Recession Threat Puts Cash Flow Management on Front Burner
Originally appeared in PYMNTS.com
The pressure is on for companies to conserve cash, to manage money flows more adroitly.
Joe Payne, senior vice president of Source to Pay at Corcentric, told PYMNTS that not all that long ago, companies were contending with the great resignation.
“Firms were still struggling with access to talent,” said Payne, “and getting the people they needed to run their business effectively.” But there’s been a 180-degree turn in recent months.
Companies that had been jostling and jockeying for talent now have zeroed in on the dangers of spending too much money on those efforts. They’re navigating the challenges of inflation, stubbornly entrenched at multi-decade highs. Interest rates are still increasing; the pace may be moderating a bit into 2023, but the cost of capital (and input costs) remains on an upswing.
Many of Corcentric’s enterprise clients, he said, are fine tuning their internal staffing, moving from fixed to variable cost models, and moving to outsourced models, too. Along with that shift, he said, executives are scrutinizing their cash flow management protocols.
“Because of the expected recession,” he said, companies want to convert their days sales outstanding (DSO) to cash as quickly as possible — but their customers want to hang on to cash for as long as possible.
Capital Access Evaporates
Amid all this, it’s getting harder to tap traditional channels to get the working capital in hand to manage uneven cash flows. Those traditional conduits, he said, whether through bank loans, or private equity, have proven costly and scarce.
“The access to capital that a lot of firms have had over the last eight to 10 years has evaporated.”
Technology, he said, (and accounts payable software, as Corcentric offers) can help manage the overhead expense of cash flow operation and improve the ability to collect, he said, by eliminating manual processes and workflows. Along the way, he said, firms can rethink their billing processes and consolidate systems, clearing away bottlenecks.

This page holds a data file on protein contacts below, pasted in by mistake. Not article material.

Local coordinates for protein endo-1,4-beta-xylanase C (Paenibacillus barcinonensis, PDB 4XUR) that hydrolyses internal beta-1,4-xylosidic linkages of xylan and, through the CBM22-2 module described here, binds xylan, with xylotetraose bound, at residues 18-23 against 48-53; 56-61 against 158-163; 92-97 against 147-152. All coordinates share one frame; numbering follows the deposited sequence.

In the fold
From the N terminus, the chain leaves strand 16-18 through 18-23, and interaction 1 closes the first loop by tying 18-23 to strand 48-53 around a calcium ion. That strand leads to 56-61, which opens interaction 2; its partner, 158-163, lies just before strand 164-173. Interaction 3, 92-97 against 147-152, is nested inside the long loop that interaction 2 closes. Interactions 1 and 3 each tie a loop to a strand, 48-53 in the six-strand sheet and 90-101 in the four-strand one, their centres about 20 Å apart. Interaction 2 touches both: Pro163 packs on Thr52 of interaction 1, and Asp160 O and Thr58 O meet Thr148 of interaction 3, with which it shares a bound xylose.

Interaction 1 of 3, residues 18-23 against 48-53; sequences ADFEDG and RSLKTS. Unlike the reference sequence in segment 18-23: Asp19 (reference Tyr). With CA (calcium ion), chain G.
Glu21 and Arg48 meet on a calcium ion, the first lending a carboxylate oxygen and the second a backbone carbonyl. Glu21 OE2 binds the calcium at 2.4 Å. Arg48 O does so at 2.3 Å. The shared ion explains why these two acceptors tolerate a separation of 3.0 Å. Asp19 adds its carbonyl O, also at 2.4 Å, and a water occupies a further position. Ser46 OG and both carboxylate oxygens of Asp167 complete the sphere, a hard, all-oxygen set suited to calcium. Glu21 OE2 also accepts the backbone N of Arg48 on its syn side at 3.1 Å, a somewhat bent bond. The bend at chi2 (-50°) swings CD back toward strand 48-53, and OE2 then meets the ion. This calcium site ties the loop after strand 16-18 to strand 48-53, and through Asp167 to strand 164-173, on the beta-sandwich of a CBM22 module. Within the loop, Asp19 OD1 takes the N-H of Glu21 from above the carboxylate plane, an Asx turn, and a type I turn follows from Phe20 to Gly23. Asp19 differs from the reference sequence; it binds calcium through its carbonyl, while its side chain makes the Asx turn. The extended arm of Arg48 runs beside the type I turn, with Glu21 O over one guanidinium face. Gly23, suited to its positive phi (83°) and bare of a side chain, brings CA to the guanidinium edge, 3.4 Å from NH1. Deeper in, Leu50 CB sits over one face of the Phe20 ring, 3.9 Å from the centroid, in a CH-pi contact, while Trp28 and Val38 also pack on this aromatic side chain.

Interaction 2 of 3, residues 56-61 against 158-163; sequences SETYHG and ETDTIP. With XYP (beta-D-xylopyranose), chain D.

“If you had a large team doing credit and collections,” he offered by way of example, “if you had a certain amount of bad debt expense that you were writing off on a consistent basis, if you had multiple billing systems,” technology can be enlisted to “shrink that down, make it as efficient as it possibly can be, and also guarantee an outcome … and make cash flow as predictable as possible.”
Firms such as Corcentric, he said, can help facilitate both the buy side and sell side of transactions, effectively creating models where companies know exactly what funds will settle — and when they’ll get those funds.
Looking ahead, he said, beyond the confines of DSO, Payne said that “savvier CFOs that we are talking to today are thinking about the other elements that impact cash flow — DIO (days inventory outstanding) and DPO (days payables outstanding). Instead of approaching suppliers and trying to push out payment terms to 90 or 120 days, digital solutions can help guarantee a payment term extension that keeps positive relationships in place with those trading partners.”
As he told PYMNTS, cash flow challenges “are going to be coming to a head, even more so, in the next year,” noting, too, that, “The expectation that we’re headed into a recession in 2023 is still there. We’re seeing a tightening of belts and a rethinking of 2023 budgets.”
At Corcentric, we stand ready to help. To learn how we can help, contact Corcentric today.